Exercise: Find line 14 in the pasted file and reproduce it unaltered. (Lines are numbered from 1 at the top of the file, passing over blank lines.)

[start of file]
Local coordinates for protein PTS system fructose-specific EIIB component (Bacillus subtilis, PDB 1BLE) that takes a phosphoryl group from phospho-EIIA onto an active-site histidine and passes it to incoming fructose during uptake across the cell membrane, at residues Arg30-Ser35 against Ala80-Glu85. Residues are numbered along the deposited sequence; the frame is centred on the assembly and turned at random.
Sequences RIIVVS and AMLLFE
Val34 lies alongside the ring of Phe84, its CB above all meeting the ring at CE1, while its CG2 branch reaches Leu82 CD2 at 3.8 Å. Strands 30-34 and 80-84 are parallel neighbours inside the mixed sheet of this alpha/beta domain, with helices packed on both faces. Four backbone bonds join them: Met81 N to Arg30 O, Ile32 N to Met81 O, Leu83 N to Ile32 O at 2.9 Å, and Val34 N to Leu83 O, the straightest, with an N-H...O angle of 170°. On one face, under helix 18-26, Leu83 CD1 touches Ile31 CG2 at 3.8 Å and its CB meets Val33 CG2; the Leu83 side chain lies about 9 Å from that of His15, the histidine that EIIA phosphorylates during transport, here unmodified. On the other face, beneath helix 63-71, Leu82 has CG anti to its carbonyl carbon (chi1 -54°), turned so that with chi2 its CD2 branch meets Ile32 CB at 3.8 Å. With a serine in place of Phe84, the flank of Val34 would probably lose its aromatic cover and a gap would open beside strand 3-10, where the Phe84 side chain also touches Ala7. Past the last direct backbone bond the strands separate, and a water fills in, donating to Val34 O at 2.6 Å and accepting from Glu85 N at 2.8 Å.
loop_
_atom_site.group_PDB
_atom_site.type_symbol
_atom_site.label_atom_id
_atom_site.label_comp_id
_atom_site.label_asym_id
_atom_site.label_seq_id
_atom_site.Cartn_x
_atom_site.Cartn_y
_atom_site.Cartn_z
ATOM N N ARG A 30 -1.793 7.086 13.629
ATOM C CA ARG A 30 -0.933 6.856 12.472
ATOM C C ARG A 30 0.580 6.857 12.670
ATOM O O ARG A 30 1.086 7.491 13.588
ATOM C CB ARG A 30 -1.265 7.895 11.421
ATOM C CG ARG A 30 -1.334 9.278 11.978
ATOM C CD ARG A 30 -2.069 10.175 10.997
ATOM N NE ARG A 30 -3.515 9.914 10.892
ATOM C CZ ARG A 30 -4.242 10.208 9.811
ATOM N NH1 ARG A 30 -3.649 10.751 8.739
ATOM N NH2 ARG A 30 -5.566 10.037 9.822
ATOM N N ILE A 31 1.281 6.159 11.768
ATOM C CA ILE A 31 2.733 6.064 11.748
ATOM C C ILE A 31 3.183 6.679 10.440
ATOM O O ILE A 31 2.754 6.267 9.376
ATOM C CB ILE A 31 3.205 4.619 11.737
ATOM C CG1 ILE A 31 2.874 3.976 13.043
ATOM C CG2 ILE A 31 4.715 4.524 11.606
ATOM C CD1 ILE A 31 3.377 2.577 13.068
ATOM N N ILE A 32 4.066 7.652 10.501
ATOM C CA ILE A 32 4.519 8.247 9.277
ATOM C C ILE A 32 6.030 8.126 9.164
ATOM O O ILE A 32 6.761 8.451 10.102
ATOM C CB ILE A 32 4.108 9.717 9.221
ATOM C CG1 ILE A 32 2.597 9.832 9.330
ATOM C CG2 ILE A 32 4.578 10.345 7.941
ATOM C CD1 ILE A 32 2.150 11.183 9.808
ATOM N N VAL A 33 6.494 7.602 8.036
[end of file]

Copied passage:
ATOM N N ARG A 30 -1.793 7.086 13.629